Recently, it has been reported that the expression of E-unit-containing structures recognized by an anti-CS-E phage display antibody, GD3G7 [21, 22], is increased in ovarian and pancreatic cancer tissues, resulting in alterations in tumor growth and tumor cell motility through the regulation of the signaling of vascular endothelial growth factor (VEGF) and the cleavage of CD44, respectively [22, 23]. Further, the expression of GalNAc 4-O-sulfate 6-O-sulfotransferase (GalNAc4S-6ST), which transfers a sulfate group to position 6 of GalNAc(4-O-sulfate) in A-disaccharide units formed by C4ST and is responsible for the formation of E-units [24, 25], is increased in colorectal cancer tissues compared with paired normal mucosa . Thus, these observations appear to suggest that E-units in CS chains are upregulated in tumor tissues compared to normal tissues.
Moreover, we demonstrated that the expression of GalNAc4S-6ST and the proportion of disulfated E-disaccharides are increased in highly metastatic compared to low metastatic Lewis lung carcinoma (LLC) cells . The colonization by intravenously injected LLC cells of mouse lungs was efficiently inhibited by preinjected CS-E polysaccharides, rich in E-units, derived from squid cartilage and by the anti-CS-E phage display antibody, GD3G7 , suggesting GalNAc4S-6ST and/or E-unit-containing CS chains to be involved in the pulmonary metastasis of LLC cells. In addition, the GAG-binding receptor in mouse lung was recently identified as Receptor for Advanced Glycation Endproducts (RAGE), which showed high affinity toward CS-E and heparan sulfate chains . However, the exact structural features of GAGs remain to be investigated especially because RAGE could interact with both CS-E and heparan sulfate with high affinity . In the present study, to clarify the role of E-units in metastasis, the isolation and characterization of LLC cells stably downregulated for the gene encoding GalNAc4S-6ST by knockdown using short hairpin RNA were performed.
2. Materials and Methods
The following sugars and enzymes were purchased from Seikagaku Biobusiness Corp. (Tokyo, Japan): CS-A from whale cartilages; CS-E from squid cartilages; six unsaturated standard disaccharides derived from CS; chondroitinase ABC (EC 184.108.40.206) from Proteus vulgaris; chondroitinase AC-II (EC 220.127.116.11) from Arthrobacter aurescens. Short hairpin RNA- (shRNA-) expressing plasmids (cat no.: sc-145317-SH) specific to mouse GalNAc4S-6ST, which target 5′-CUACAAUGUGGGAUAACAA-3′, 5′-CAAGACACCCUUAGAAUGU-3′, and 5′-GAACACUCGUGCUUAUACU-3′ and scrambled nucleotide sequence-containing control-shRNA plasmids (cat no.: sc-108060), shRNA transfection reagent, and shRNA plasmid transfection medium were purchased from Santa Cruz Biotechnologies, Inc (Santa Cruz, CA, USA).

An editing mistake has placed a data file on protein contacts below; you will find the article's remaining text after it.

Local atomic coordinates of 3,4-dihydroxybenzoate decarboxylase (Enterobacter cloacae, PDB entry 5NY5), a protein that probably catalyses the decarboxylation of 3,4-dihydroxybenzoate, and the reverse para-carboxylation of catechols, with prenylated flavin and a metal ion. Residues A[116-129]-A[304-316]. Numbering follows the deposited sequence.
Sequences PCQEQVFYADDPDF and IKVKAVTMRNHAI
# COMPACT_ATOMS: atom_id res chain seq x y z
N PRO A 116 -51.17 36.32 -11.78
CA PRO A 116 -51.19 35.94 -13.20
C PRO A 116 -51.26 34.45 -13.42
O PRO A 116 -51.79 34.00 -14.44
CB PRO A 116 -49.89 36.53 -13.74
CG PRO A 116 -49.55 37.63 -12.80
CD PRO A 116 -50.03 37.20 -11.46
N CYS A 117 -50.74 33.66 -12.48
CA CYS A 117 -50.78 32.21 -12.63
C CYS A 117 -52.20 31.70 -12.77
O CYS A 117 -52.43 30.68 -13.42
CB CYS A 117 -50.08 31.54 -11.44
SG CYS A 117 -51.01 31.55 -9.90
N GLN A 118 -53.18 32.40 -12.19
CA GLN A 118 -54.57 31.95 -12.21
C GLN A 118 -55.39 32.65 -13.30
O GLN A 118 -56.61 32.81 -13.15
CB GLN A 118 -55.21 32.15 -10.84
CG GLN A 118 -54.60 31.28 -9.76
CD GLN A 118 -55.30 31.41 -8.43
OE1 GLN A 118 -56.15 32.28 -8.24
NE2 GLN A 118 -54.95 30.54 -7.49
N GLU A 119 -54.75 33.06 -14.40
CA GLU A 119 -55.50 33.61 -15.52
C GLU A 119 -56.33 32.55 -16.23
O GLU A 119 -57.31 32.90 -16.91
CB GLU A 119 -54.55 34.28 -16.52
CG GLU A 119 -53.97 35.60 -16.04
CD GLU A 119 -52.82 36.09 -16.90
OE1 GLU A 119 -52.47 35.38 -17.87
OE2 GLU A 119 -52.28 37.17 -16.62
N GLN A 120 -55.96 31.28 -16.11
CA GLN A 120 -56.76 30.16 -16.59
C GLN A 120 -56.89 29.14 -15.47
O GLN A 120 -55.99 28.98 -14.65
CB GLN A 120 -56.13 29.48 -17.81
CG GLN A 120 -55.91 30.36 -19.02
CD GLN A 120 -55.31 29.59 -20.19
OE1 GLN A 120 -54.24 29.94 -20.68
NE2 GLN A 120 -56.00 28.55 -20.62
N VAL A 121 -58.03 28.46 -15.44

2.2. Animals and Cell Lines
Seven-week-old male C57BL/6J mice and LLC cells were obtained from Japan SLC (Hamamatsu, Japan) and RIKEN Cell Bank (Tsukuba, Japan), respectively. All the experiments were performed under the experimental protocol approved by the local animal care committee of Hokkaido University.
2.3. Isolation of LLC Clones Stably Downregulated for the Expression of GalNAc4S-6ST
The GalNAc4S-6ST (Chst15) and control shRNA plasmids were individually transfected according to the manufacturer’s instructions. The resultant puromycin-resistant colonies were subcultured on a 96-well culture plate by limiting dilution at a low density (1 cell/well), and were propagated.
2.4. Quantitative Real-Time PCR
Total RNA was extracted from each clone using an RNA isolation kit, illustra RNAspin Midi (GE Healthcare, Buckinghamshire, UK). Each cDNA was synthesized from ~1 μg of the total RNA using Moloney murine leukemia virus-reverse transcriptase (Promega, Madison, WI, USA) and an oligo(dT)16 primer (Hokkaido System Science, Sapporo, Japan). The primer sequences used were as follows: for GalNAc4S-6ST (153 bp), 5′-TATGACAACAGCACAGACGG-3′ (forward) and 5′-TGCAGATTTATTGGAACTTGCGAA-3′ (reverse); for glyceraldehyde-3-phosphate dehydrogenase (G3pdh) (205 bp), 5′-CATCTGAGGGCCCACTG-3′ and 5′-GAGGCCATGTAGGCCATGA-3′. Quantitative real-time PCR was performed using a Brilliant II SYBER Green QPCR master mix in Mx3005P real-time QPCR (Agilent Technologies, Santa Clara, CA, USA). The level of GalNAc4S-6ST mRNA was normalized to that of the transcript of G3pdh.
2.5. Analysis of Disaccharide Composition of CS/DS Chains Isolated from LLC Cells
To obtain evidence that the knockdown of GalNAc4S-6ST results in a reduction in E-units [GlcUA-GalNAc(4-O-, 6-O-disulfates)] in CS chains from LLC cells, the CS disaccharide composition of each clone was determined as described previously [29, 30].
2.6. Assays for Lung Metastasis